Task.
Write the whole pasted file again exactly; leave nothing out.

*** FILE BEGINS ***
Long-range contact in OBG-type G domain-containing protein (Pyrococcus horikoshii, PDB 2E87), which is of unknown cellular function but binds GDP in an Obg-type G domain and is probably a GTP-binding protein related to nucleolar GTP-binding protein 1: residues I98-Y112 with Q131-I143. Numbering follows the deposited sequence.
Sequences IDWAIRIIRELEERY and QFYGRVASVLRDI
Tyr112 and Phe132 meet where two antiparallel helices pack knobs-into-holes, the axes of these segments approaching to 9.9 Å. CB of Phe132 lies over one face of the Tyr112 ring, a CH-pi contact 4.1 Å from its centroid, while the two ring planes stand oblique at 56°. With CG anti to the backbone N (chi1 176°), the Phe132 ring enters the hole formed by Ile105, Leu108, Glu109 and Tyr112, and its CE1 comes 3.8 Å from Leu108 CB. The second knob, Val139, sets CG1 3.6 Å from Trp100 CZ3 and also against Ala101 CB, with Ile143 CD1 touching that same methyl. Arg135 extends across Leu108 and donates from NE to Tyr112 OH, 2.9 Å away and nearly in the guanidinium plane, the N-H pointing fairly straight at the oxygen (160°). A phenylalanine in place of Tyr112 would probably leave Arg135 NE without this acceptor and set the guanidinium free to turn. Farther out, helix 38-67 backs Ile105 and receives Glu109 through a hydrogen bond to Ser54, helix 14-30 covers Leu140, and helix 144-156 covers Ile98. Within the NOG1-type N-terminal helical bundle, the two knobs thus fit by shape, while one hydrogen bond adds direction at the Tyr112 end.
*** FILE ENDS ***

Long-range contact in OBG-type G domain-containing protein (Pyrococcus horikoshii, PDB 2E87), which is of unknown cellular function but binds GDP in an Obg-type G domain and is probably a GTP-binding protein related to nucleolar GTP-binding protein 1: residues I98-Y112 with Q131-I143. Numbering follows the deposited sequence.
Sequences IDWAIRIIRELEERY and QFYGRVASVLRDI
Tyr112 and Phe132 meet where two antiparallel helices pack knobs-into-holes, the axes of these segments approaching to 9.9 Å. CB of Phe132 lies over one face of the Tyr112 ring, a CH-pi contact 4.1 Å from its centroid, while the two ring planes stand oblique at 56°. With CG anti to the backbone N (chi1 176°), the Phe132 ring enters the hole formed by Ile105, Leu108, Glu109 and Tyr112, and its CE1 comes 3.8 Å from Leu108 CB. The second knob, Val139, sets CG1 3.6 Å from Trp100 CZ3 and also against Ala101 CB, with Ile143 CD1 touching that same methyl. Arg135 extends across Leu108 and donates from NE to Tyr112 OH, 2.9 Å away and nearly in the guanidinium plane, the N-H pointing fairly straight at the oxygen (160°). A phenylalanine in place of Tyr112 would probably leave Arg135 NE without this acceptor and set the guanidinium free to turn. Farther out, helix 38-67 backs Ile105 and receives Glu109 through a hydrogen bond to Ser54, helix 14-30 covers Leu140, and helix 144-156 covers Ile98. Within the NOG1-type N-terminal helical bundle, the two knobs thus fit by shape, while one hydrogen bond adds direction at the Tyr112 end.